Bad managers in Norway

Norwegian flagVetle from Norway sent me a link to an article about how bad management is making norwegian employees unhappy at work and costing business tons of money.

From the article:

22% of employees surveyed consider their immediate manager so weak, that maybe that person shouldn’t be a manager at all.

There is a clear connection between good managers, satisfied employees and profits. Happy employees create happy customers – and better results for the business. According to our research, happy employees mean a 40% increase in profits.

Also one in three rate their manager as technically competent but a bad leader.

The question is: Is this a norwegian phenomonon or is this true in your country too? What do you think?

4 thoughts on “Bad managers in Norway”

  1. Wgen I was an engineer for a major US engineering firm years ago, the Norwegian law dictated that any overtime pay was taxed a a flat 75%. Further, the Norwegian sense of “equality” meant that everyone had to be equal and therefore, no one wanted to be faced with the onus (sp) of being a supervisor. So in a system like that is it any wonder that the less than capable might step forward to take the supervisor’s role.

    We on the other hand reward the butt kisser more than we acknowledge and the effect is often the same thing. This is why the show “The Office” is so recognizable.

    I have been an independent busines man for 21 years, ready to retire and have loved all of my independence form bad supervision.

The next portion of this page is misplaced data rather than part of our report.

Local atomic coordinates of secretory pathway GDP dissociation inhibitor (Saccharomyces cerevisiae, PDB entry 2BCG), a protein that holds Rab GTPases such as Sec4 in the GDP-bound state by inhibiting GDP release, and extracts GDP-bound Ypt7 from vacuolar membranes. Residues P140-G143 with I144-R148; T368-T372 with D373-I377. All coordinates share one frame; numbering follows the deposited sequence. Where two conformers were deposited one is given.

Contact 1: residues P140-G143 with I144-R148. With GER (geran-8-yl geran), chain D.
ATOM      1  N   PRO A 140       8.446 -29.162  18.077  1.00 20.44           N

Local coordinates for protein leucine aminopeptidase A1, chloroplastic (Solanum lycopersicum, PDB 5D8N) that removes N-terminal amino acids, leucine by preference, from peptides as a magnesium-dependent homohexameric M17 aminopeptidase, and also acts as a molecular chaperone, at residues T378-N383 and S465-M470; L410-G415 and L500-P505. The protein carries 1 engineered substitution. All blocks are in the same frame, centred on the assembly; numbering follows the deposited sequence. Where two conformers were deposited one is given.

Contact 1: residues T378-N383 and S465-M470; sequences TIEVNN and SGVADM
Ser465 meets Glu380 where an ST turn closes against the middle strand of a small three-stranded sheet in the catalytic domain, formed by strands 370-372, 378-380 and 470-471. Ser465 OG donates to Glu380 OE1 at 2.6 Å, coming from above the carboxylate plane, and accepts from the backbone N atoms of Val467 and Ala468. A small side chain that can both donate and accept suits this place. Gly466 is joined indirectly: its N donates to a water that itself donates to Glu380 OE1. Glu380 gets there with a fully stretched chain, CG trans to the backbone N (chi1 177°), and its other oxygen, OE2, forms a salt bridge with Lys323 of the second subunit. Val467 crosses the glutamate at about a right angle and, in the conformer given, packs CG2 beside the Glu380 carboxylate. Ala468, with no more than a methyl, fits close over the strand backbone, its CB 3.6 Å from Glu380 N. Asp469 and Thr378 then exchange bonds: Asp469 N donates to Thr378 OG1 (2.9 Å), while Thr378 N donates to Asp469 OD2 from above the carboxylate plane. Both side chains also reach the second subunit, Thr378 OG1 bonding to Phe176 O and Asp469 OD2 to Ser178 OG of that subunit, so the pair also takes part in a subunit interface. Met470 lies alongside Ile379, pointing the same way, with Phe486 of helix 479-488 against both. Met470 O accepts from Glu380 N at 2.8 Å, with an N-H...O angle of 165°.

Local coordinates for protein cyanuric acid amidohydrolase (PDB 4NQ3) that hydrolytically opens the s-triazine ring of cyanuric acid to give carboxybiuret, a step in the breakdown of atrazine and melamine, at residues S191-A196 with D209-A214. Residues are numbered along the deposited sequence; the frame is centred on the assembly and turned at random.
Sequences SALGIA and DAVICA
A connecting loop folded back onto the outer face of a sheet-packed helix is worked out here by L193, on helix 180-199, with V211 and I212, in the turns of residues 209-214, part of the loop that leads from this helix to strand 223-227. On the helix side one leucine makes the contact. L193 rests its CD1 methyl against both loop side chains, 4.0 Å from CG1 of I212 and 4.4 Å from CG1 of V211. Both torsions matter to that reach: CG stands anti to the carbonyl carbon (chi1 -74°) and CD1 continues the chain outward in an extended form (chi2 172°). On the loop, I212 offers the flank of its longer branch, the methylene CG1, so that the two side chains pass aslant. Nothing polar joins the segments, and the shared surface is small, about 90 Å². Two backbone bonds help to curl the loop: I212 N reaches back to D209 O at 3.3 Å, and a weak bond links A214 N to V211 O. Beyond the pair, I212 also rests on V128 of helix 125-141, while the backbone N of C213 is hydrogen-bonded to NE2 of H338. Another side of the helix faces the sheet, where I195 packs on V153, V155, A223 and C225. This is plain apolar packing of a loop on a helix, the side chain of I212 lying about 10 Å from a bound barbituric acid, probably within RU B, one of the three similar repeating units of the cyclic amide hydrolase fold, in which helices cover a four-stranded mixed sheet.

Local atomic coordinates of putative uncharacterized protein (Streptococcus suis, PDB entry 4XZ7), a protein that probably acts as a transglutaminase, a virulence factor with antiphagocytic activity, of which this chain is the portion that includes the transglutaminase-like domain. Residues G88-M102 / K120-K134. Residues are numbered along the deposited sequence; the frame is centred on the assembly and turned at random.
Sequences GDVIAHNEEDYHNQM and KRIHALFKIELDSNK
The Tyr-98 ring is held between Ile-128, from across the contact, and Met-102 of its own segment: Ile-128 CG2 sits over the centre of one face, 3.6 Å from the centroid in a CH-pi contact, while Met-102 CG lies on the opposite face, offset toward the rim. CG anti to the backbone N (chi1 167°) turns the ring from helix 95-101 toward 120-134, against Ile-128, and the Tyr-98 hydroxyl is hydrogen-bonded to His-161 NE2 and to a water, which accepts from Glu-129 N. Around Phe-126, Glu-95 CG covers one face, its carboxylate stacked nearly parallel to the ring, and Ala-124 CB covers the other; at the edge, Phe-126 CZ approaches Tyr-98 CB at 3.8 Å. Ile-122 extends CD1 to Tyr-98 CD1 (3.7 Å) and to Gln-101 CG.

2. This is true in every culture I have interacted with:

    – UK
    – USA
    – South Africa
    – Australia

    The basic issue is reward and recognition. Somewhere along the line people have been told that you have to be a manager to be recognised that is what they aim for. Unfortunately being a manager makes them miserable, and makes everyone they work for miserable too.

    I realised early in my career that I was a terrible manager so stopped doing it. Ever since then I have been under pressure to take on a managers role so I can get the recognition.

    The truth is, I get more recognition from not being a manager because I enjoy what I do.

  3. From personal experience i can definitely tell you it’s true in Canada. Some managers here if in charge of recruiting purposely hire peolpe less competent or people they percieve to be less competent than they are.

  4. Rreed: I’m with you, man – and I can see how the situation you describe in Norway can shape corporate culture and who steps into management.

    Graham: “I realised early in my career that I was a terrible manager so stopped doing it.” That is something we hear WAY too seldom. It seems that few people have the self-knowledge to realize that they may not be cut out for management. I think it should be easier to try being a manager, to realize that “hey, this is not my thing”, and then to step back from management without the stigma of having failed. It’s not like every single person ever promoted to a management position was good at it :o)

    Theo: That sucks! These people must suffer from very low self-esteem to be afraid to surround themselves with good people.

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